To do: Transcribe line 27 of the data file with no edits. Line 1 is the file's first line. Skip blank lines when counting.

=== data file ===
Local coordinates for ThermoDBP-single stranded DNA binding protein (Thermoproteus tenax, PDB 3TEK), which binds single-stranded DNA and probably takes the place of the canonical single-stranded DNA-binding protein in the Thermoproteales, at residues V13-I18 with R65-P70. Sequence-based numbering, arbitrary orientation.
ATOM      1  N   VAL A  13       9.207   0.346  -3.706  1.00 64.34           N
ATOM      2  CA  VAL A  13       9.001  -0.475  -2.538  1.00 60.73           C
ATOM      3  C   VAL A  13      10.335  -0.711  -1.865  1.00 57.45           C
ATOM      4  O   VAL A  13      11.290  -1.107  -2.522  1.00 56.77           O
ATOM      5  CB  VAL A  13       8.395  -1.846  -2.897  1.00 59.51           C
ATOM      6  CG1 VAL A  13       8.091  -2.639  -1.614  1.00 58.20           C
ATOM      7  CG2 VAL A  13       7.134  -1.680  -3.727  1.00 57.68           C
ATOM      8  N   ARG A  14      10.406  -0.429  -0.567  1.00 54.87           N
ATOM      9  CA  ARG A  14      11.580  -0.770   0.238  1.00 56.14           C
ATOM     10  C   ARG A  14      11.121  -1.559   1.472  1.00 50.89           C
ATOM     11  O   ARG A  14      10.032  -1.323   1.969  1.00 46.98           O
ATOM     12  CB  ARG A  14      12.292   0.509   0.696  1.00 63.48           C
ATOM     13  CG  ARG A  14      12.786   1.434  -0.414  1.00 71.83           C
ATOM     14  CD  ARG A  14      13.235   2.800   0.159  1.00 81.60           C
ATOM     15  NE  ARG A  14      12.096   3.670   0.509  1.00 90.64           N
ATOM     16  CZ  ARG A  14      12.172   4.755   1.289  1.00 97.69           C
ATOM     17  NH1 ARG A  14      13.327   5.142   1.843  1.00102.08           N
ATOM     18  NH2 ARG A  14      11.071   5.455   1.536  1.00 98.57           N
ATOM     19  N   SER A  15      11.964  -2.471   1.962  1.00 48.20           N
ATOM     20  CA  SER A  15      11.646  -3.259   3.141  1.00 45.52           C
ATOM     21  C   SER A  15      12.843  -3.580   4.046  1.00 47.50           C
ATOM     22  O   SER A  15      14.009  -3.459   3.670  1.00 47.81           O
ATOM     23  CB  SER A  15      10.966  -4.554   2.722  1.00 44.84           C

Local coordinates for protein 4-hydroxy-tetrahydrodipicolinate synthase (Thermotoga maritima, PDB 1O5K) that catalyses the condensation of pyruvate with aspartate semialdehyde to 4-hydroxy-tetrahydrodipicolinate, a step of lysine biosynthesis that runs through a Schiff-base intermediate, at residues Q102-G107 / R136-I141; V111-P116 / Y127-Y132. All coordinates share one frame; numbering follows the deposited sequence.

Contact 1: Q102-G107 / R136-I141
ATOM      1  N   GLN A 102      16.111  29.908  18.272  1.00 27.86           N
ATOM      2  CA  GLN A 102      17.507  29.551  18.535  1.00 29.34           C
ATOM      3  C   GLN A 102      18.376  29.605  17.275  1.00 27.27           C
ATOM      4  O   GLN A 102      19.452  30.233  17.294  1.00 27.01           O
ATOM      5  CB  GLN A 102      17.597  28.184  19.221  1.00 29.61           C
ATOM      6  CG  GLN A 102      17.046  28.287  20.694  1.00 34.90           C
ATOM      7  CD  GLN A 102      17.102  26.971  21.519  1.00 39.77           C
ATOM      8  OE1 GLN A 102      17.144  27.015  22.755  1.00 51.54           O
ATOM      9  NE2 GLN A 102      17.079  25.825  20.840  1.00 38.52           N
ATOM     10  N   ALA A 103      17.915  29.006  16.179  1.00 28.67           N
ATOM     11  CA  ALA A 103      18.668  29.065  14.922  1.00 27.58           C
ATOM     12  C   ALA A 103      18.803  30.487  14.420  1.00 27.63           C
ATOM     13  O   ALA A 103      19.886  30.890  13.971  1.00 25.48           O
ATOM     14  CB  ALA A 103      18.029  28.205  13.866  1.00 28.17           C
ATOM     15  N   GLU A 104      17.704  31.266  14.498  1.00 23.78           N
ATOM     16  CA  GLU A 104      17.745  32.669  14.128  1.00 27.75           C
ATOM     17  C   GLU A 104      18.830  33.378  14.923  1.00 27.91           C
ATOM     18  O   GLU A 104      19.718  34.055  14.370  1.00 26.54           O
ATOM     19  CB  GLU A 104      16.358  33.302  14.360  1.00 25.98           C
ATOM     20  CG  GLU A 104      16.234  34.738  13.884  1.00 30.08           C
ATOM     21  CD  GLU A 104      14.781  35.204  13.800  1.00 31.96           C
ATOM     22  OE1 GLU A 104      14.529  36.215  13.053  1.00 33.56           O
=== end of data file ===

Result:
ATOM      1  N   GLN A 102      16.111  29.908  18.272  1.00 27.86           N